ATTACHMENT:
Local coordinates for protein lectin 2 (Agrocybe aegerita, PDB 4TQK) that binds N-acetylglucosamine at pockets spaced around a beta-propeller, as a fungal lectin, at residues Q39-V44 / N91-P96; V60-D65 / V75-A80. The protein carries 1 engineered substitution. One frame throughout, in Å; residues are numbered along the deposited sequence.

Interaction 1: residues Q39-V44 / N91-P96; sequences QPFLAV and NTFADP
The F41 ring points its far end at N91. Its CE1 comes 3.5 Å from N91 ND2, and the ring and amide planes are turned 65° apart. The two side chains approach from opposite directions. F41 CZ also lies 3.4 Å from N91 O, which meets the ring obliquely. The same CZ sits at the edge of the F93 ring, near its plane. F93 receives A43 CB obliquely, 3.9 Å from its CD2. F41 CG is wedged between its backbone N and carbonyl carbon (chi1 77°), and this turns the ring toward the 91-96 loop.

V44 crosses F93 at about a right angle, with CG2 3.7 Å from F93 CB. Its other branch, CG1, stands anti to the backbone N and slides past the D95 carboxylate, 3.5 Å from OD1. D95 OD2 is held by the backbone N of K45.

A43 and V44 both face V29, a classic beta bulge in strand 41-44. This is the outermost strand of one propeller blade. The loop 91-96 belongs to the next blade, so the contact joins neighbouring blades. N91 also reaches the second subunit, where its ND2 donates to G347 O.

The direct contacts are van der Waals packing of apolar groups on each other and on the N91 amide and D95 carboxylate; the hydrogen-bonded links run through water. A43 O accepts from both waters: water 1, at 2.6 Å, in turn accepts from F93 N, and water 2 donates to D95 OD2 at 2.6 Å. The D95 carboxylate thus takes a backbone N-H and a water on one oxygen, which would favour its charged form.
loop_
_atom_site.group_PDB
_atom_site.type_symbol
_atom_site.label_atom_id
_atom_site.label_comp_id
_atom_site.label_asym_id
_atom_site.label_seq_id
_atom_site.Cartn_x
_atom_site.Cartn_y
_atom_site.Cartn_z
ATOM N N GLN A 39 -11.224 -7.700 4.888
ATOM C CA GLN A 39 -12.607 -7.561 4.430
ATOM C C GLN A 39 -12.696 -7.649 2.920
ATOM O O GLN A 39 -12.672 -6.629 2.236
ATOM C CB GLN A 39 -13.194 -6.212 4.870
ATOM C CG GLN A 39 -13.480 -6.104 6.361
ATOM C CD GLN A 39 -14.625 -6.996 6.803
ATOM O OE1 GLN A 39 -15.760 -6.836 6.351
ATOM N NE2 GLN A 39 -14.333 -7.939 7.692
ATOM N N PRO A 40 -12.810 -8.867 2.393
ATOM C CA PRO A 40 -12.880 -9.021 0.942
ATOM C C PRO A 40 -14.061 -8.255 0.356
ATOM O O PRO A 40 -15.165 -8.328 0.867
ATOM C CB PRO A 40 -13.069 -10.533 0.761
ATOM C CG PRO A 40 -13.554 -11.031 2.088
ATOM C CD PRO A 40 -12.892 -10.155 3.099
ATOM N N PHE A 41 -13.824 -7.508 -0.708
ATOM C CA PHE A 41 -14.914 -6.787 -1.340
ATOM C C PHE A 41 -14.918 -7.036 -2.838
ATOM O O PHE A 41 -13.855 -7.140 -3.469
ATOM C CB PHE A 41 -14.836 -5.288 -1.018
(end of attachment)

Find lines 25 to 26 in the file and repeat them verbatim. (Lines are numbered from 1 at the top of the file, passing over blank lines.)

ATOM N NE2 GLN A 39 -14.333 -7.939 7.692
ATOM N N PRO A 40 -12.810 -8.867 2.393